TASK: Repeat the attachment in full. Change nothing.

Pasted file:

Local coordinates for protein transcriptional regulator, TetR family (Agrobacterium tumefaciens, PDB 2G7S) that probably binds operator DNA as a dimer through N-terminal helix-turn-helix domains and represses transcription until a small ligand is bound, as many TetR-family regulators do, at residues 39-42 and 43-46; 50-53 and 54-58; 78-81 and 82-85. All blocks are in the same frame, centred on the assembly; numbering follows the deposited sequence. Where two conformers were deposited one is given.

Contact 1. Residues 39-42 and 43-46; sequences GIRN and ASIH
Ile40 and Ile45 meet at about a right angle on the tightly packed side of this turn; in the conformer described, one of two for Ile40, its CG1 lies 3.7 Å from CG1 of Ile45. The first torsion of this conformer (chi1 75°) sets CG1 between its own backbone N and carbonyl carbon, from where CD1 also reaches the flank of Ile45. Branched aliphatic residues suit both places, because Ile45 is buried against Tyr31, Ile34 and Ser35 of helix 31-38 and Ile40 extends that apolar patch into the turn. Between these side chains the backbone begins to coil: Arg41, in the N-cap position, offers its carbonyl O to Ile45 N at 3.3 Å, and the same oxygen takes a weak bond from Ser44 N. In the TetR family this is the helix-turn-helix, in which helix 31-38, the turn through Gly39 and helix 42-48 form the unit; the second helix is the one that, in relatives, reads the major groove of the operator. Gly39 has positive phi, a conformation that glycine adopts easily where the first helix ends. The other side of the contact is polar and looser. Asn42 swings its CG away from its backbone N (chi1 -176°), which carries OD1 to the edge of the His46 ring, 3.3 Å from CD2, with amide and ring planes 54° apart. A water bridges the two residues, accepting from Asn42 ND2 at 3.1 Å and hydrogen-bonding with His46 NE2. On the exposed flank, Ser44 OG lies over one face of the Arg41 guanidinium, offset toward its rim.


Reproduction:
Local coordinates for protein transcriptional regulator, TetR family (Agrobacterium tumefaciens, PDB 2G7S) that probably binds operator DNA as a dimer through N-terminal helix-turn-helix domains and represses transcription until a small ligand is bound, as many TetR-family regulators do, at residues 39-42 and 43-46; 50-53 and 54-58; 78-81 and 82-85. All blocks are in the same frame, centred on the assembly; numbering follows the deposited sequence. Where two conformers were deposited one is given.

Contact 1. Residues 39-42 and 43-46; sequences GIRN and ASIH
Ile40 and Ile45 meet at about a right angle on the tightly packed side of this turn; in the conformer described, one of two for Ile40, its CG1 lies 3.7 Å from CG1 of Ile45. The first torsion of this conformer (chi1 75°) sets CG1 between its own backbone N and carbonyl carbon, from where CD1 also reaches the flank of Ile45. Branched aliphatic residues suit both places, because Ile45 is buried against Tyr31, Ile34 and Ser35 of helix 31-38 and Ile40 extends that apolar patch into the turn. Between these side chains the backbone begins to coil: Arg41, in the N-cap position, offers its carbonyl O to Ile45 N at 3.3 Å, and the same oxygen takes a weak bond from Ser44 N. In the TetR family this is the helix-turn-helix, in which helix 31-38, the turn through Gly39 and helix 42-48 form the unit; the second helix is the one that, in relatives, reads the major groove of the operator. Gly39 has positive phi, a conformation that glycine adopts easily where the first helix ends. The other side of the contact is polar and looser. Asn42 swings its CG away from its backbone N (chi1 -176°), which carries OD1 to the edge of the His46 ring, 3.3 Å from CD2, with amide and ring planes 54° apart. A water bridges the two residues, accepting from Asn42 ND2 at 3.1 Å and hydrogen-bonding with His46 NE2. On the exposed flank, Ser44 OG lies over one face of the Arg41 guanidinium, offset toward its rim.